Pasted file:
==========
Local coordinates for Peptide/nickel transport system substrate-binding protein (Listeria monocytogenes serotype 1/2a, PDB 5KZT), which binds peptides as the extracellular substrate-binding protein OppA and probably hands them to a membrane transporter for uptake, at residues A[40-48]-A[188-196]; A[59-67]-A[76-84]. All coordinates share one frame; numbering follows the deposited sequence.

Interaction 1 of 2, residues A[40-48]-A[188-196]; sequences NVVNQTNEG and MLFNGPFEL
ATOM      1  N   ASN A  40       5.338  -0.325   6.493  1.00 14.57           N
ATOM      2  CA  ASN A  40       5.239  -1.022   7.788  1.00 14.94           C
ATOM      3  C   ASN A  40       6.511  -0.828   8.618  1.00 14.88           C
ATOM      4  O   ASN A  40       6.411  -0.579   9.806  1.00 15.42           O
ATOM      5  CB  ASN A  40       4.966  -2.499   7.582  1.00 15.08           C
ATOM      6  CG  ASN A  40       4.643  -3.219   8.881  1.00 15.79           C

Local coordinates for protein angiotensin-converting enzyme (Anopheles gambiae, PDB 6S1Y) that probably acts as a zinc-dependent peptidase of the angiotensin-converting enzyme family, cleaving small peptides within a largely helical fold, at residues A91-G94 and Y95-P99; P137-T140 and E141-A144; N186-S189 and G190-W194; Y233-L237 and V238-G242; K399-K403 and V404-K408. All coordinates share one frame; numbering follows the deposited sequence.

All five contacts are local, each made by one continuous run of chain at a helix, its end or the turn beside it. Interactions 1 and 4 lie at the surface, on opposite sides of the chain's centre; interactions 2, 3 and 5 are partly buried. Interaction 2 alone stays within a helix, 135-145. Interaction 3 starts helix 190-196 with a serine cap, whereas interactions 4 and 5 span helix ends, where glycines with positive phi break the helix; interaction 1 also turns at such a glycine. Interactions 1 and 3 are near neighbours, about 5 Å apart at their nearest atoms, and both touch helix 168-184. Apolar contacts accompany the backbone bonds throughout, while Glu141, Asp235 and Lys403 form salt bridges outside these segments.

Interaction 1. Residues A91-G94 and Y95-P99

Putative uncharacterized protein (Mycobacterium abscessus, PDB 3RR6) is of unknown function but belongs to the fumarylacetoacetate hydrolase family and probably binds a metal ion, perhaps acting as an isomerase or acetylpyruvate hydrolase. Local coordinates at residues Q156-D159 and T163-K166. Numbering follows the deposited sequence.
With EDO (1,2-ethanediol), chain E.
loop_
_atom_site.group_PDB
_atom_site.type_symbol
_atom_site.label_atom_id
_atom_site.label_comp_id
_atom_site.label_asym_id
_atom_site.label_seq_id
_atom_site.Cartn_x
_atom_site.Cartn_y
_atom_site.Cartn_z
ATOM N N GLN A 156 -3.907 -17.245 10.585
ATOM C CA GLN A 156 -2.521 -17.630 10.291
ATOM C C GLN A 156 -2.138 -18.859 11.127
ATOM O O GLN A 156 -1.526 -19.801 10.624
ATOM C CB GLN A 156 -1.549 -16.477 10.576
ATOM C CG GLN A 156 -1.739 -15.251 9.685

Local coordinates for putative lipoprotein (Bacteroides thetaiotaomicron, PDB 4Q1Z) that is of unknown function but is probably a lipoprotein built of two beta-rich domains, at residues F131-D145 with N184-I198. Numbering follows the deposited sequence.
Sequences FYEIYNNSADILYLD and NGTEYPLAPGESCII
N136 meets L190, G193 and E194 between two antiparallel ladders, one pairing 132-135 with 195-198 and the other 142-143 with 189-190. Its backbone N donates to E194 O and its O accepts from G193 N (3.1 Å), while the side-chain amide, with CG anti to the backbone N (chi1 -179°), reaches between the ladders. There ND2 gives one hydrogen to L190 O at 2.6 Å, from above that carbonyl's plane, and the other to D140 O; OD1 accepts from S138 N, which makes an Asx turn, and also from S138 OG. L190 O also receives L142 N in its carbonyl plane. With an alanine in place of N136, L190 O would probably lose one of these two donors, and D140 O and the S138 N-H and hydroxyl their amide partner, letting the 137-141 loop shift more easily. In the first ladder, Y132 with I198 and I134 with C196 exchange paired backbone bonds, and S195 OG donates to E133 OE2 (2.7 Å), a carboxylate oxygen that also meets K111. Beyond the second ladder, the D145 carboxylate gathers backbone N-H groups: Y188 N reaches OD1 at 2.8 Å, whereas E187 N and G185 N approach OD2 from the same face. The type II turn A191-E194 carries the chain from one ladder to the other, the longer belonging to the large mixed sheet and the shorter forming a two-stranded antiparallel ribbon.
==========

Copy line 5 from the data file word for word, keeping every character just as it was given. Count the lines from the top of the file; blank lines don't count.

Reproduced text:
ATOM      3  C   ASN A  40       6.511  -0.828   8.618  1.00 14.88           C